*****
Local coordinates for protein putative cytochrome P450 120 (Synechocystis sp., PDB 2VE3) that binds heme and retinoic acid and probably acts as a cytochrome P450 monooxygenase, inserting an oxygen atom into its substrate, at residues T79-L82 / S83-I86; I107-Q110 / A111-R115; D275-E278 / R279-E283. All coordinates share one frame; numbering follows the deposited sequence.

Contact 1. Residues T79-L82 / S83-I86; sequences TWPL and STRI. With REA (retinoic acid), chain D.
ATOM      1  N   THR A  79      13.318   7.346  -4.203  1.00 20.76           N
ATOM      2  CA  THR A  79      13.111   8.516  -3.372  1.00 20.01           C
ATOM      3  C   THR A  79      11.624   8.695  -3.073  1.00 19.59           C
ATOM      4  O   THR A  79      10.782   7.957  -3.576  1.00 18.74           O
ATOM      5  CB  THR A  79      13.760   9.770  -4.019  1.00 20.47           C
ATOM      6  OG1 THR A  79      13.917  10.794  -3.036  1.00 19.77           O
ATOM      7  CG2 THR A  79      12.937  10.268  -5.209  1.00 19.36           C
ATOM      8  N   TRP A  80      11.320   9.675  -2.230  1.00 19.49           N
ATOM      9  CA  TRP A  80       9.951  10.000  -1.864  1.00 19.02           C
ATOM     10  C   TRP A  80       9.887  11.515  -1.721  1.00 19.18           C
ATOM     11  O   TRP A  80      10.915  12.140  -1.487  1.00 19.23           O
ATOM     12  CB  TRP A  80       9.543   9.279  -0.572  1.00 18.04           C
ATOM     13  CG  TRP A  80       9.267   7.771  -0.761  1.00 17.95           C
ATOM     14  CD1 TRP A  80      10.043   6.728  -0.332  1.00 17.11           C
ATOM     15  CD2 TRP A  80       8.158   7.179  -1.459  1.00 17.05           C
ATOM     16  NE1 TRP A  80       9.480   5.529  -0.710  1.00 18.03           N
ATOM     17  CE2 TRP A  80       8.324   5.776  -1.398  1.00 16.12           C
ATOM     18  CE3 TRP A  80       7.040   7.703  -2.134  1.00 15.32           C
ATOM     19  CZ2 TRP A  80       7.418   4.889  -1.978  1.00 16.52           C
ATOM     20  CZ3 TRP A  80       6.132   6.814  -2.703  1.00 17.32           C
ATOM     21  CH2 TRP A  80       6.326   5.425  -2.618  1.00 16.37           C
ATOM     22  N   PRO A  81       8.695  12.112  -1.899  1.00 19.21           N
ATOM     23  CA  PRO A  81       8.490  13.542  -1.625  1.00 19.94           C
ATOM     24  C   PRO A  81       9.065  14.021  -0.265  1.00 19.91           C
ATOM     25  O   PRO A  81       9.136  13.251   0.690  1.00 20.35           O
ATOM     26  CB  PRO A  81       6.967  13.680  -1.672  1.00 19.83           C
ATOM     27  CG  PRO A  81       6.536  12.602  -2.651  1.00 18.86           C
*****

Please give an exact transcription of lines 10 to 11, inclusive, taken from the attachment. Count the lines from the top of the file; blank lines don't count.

ATOM      8  N   TRP A  80      11.320   9.675  -2.230  1.00 19.49           N
ATOM      9  CA  TRP A  80       9.951  10.000  -1.864  1.00 19.02           C